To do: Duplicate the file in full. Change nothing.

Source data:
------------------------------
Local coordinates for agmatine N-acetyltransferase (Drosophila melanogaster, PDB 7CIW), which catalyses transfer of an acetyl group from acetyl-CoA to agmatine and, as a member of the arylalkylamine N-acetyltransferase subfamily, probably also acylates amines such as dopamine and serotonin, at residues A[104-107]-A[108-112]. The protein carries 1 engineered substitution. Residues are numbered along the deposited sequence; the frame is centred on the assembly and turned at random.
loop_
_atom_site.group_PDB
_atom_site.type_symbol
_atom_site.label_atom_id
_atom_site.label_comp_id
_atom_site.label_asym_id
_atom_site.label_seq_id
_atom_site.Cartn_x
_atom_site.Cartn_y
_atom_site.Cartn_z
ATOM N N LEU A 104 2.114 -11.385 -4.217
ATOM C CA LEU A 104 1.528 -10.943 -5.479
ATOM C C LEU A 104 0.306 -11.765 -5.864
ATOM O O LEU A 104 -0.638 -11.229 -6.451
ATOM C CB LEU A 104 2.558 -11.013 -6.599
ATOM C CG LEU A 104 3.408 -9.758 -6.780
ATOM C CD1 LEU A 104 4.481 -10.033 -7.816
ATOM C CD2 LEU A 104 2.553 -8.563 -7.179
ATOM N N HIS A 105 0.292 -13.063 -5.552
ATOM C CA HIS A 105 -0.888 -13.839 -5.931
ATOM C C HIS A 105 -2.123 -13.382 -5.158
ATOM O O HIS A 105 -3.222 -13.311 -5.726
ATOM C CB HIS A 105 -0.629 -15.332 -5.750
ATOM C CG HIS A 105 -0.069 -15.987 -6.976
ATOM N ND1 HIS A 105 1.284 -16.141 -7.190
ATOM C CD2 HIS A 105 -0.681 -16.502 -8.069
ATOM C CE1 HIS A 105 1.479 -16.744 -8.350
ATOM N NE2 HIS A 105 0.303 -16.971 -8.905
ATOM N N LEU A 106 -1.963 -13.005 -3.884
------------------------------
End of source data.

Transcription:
Local coordinates for agmatine N-acetyltransferase (Drosophila melanogaster, PDB 7CIW), which catalyses transfer of an acetyl group from acetyl-CoA to agmatine and, as a member of the arylalkylamine N-acetyltransferase subfamily, probably also acylates amines such as dopamine and serotonin, at residues A[104-107]-A[108-112]. The protein carries 1 engineered substitution. Residues are numbered along the deposited sequence; the frame is centred on the assembly and turned at random.
loop_
_atom_site.group_PDB
_atom_site.type_symbol
_atom_site.label_atom_id
_atom_site.label_comp_id
_atom_site.label_asym_id
_atom_site.label_seq_id
_atom_site.Cartn_x
_atom_site.Cartn_y
_atom_site.Cartn_z
ATOM N N LEU A 104 2.114 -11.385 -4.217
ATOM C CA LEU A 104 1.528 -10.943 -5.479
ATOM C C LEU A 104 0.306 -11.765 -5.864
ATOM O O LEU A 104 -0.638 -11.229 -6.451
ATOM C CB LEU A 104 2.558 -11.013 -6.599
ATOM C CG LEU A 104 3.408 -9.758 -6.780
ATOM C CD1 LEU A 104 4.481 -10.033 -7.816
ATOM C CD2 LEU A 104 2.553 -8.563 -7.179
ATOM N N HIS A 105 0.292 -13.063 -5.552
ATOM C CA HIS A 105 -0.888 -13.839 -5.931
ATOM C C HIS A 105 -2.123 -13.382 -5.158
ATOM O O HIS A 105 -3.222 -13.311 -5.726
ATOM C CB HIS A 105 -0.629 -15.332 -5.750
ATOM C CG HIS A 105 -0.069 -15.987 -6.976
ATOM N ND1 HIS A 105 1.284 -16.141 -7.190
ATOM C CD2 HIS A 105 -0.681 -16.502 -8.069
ATOM C CE1 HIS A 105 1.479 -16.744 -8.350
ATOM N NE2 HIS A 105 0.303 -16.971 -8.905
ATOM N N LEU A 106 -1.963 -13.005 -3.884